Bishop Joseph Dupont, Beginning in Africa
The arrival on 31 May, 1895 of Father Joseph Dupont, the newly appointed head of the Nyassa Mission, proved to be a turning point in the history of what is now the Diocese of Mbala. The son of a small farmer, he was born on 23 July, 1850 at Geste near Cholet in the Vendée region of France. He was ordained as a secular priest for the Diocese of Angers in 1879 but joined the White Fathers soon afterwards. After studying Geography in Paris, he taught for five years in North Africa. In 1885, he was appointed to Lower Congo, but on arrival, he found that the territory had been entrusted to the Holy Ghost Fathers. So he returned to France and taught in a seminary for another four years.
Father Dupont returned to Africa in June 1891 at the head of the tenth caravan of White Fathers. His caravan left Bagamoyo on July 27 shortly after Stocke’s huge caravan of 7,000 people had departed for the centre of Africa. The scenes he witnessed on the way left a deep impression on him: sick and dying people had been abandoned on the way by Stocke’s caravan. Corpses of the dead lay unburied by the trail. Having reached Kipalapala (near Tabora) in November 1892, he went on to Karema near lake Tanganyika, where he was welcomed by Bishop Lechaptois, formerly of Mambwe. There he found a thriving mission of about 400 liberated slaves, 170 Christian families and 1000 catechumens. He built a two story residence for the fathers and established many outstations. Soon he earned the affection and esteem of both Chiefs and people. It was there that he was given the nickname “Motomoto” (the fiery one). Chiefs came to consult him and he often acted as their intermediary with the German colonial authorities.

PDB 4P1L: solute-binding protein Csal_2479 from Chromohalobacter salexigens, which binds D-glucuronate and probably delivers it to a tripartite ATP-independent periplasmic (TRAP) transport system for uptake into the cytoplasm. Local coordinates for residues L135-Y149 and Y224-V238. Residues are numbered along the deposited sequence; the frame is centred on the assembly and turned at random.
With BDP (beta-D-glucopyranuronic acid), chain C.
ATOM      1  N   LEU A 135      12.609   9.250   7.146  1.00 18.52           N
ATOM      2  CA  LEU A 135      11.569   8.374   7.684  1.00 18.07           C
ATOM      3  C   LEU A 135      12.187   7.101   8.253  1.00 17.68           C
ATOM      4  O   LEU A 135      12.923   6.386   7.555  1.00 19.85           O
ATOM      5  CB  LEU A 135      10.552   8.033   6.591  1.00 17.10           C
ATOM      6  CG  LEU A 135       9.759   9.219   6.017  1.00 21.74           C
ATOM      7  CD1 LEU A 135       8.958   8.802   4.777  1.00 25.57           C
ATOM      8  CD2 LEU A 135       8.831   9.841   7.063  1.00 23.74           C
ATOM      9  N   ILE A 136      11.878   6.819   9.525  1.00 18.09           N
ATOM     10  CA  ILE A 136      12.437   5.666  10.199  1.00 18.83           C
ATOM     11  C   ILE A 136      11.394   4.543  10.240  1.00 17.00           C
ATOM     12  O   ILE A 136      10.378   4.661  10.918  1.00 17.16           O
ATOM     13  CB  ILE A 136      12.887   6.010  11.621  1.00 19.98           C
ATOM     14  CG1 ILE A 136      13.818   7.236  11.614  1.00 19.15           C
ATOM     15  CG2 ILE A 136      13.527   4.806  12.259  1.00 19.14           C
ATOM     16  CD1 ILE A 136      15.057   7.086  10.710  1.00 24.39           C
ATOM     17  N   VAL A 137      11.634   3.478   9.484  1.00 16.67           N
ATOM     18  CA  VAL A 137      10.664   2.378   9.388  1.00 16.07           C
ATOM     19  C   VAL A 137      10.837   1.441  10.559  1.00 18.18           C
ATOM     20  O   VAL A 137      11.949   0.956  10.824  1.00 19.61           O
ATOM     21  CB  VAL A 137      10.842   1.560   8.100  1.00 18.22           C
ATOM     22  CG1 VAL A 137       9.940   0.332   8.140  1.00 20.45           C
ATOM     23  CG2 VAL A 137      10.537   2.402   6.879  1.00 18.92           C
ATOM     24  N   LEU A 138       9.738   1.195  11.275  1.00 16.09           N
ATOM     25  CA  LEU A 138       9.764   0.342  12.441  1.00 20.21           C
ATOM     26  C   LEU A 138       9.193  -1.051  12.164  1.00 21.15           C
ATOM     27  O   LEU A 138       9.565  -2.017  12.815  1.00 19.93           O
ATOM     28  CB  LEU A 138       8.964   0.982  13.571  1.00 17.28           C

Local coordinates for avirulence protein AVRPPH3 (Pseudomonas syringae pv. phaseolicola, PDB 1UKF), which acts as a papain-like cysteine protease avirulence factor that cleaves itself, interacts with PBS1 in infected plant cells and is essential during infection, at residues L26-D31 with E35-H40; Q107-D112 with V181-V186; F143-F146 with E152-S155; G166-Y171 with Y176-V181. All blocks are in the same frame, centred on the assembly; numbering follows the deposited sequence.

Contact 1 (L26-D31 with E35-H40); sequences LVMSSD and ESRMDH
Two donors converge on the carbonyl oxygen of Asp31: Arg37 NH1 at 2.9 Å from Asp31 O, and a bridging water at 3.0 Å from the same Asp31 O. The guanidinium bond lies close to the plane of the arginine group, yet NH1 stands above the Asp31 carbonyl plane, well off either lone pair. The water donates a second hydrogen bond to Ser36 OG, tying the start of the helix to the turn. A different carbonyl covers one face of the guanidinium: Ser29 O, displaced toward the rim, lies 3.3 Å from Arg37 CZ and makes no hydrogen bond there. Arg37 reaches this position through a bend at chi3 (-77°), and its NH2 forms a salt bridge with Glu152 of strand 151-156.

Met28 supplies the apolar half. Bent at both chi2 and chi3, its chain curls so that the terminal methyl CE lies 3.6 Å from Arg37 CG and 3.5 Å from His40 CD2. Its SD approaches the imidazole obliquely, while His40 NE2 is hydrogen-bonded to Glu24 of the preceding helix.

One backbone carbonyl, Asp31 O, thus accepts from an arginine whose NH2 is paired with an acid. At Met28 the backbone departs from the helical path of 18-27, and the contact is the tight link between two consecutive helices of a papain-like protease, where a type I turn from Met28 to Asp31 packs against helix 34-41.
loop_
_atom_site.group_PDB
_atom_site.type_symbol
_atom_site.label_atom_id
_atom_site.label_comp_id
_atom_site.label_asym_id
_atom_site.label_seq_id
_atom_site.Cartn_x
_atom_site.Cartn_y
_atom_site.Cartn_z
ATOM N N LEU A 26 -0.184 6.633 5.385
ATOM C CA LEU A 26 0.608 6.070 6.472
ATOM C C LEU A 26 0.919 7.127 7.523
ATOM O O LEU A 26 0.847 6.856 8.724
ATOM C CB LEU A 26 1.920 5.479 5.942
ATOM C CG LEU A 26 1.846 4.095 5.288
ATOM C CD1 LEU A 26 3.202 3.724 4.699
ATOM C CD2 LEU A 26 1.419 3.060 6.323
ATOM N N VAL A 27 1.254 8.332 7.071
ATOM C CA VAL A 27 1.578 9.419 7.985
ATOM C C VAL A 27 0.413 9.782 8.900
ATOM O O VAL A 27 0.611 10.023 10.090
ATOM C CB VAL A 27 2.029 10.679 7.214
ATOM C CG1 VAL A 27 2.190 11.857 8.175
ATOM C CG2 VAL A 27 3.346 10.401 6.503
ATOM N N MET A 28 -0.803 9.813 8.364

Father Dupont wasted no time in Mambwe before getting down to work. After only three days he set out to meet Chief Makasa, to take up where Father van Oost had left off. Makasa was very distressed at the death of Father van Oost and he gave a very cordial welcome to the new Superior. He promptly offered him a site for the mission, near his residence at Mipini, at a place called Kayambi on the bank of the river Lucewe. This is where Dupont founded the first mission among the Bemba.
Threat of War
Having made an agreement with Chief Makasa, Father Dupont, already known as Motomoto, wrote immediatlely to the British officer at Fife, on the Old Stevenson Road, asking permission to transfer his mission to Bemba country. This was willing granted, but with the proviso that, in the event of trouble, he could expect no government help. Chitimukulu was infuriated when news of the pact to establish a mission in Bembaland reached him. He threatened to make war on Makasa, if he did not immediately rescind the agreement. Makasa was thoroughly alarmed and begger Motomoto to delay the installation of the Mission. Motomoto sent this message to Makasa: “ So you want to frighten me! Well, I know that Chitimukulu is a Brigand, but, you can tell him that I am a more powerful brigand than he is. I am coming tomorrow.”